Some of the diverse, 16-member team of United Methodists who joined Feinberg in the negotiating room consider him heaven sent.

Read more of this story from United Methodist News Service.

Church helps war-displaced people in east Congo

Humanitarian assistance from The United Methodist Church has reached more than 5,500 war-displaced people in Eastern Congo.

The United Methodist Committee on Relief provided a $100,000 grant to support more than 700 families who fled to the territory of Lubutu, a United Methodist district of the Oriental and Equator Conference. The disaster management office in Eastern Congo distributed more than 200,000 pounds of food to 5,760 people.

Read more of this story from United Methodist News Service.

Taking church archives from hi-fi to wi-fi

Back in the 1960s, a national United Methodist call-in talk radio program drew listeners in the wee morning hours to topics like teenage drinking, astrology and “Are Protestant Churches Sterile?”
“My personal favorite was they reviewed one night the second James Bond movie,” said L. Dale Patterson, archivist-records administrator at the United Methodist Commission on Archives and History for the past 26 years. “They said that probably runs the course of this particular string of films. There probably won’t be another James Bond movie."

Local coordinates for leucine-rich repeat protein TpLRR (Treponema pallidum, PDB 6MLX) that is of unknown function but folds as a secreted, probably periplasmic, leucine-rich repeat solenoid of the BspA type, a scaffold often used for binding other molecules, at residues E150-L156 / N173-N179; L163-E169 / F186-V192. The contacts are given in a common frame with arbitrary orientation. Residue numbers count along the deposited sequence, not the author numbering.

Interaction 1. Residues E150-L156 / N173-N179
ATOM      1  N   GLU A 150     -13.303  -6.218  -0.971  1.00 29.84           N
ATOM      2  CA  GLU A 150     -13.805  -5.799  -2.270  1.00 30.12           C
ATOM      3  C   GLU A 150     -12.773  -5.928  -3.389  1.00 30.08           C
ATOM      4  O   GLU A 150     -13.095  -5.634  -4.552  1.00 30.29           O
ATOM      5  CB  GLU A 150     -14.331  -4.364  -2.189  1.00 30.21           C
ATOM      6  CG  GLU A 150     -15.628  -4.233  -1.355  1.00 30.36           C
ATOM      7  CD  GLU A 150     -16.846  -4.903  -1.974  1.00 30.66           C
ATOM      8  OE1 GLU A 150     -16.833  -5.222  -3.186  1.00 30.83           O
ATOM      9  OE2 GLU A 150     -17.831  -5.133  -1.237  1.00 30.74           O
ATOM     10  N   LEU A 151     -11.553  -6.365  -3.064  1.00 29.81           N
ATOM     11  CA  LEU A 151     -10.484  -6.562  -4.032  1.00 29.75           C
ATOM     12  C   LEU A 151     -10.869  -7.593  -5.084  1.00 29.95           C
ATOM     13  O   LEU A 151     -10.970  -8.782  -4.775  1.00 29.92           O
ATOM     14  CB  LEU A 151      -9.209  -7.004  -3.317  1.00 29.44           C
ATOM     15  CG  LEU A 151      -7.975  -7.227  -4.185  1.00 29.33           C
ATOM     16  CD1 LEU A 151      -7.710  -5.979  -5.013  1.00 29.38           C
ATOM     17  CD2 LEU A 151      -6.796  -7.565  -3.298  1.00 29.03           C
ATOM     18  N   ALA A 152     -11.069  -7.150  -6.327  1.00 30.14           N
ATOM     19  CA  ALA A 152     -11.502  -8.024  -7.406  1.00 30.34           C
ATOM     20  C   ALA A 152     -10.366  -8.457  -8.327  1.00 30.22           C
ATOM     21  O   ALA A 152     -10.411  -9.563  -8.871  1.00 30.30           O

Read more of this story from UM News Service.


Attend Magruder Choir Camp in February

The annual Magruder Choir Camp will celebrate 35 years of making music during its annual gathering Feb. 14-17 at Camp Magruder on the Oregon Coast.
The theme for this year’s camp “Life up your Voice and With us Sing” will including preparing music selected by Director Luanne Hardy, accompanied by Sara Pope and Sarah Shay.

It’s a weekend of singing together, workshops, and a variety show while also preparing for a concert Sunday evening.

For more information contact Sally Robertson at and visit the Go Camping website to register.


June A. Powers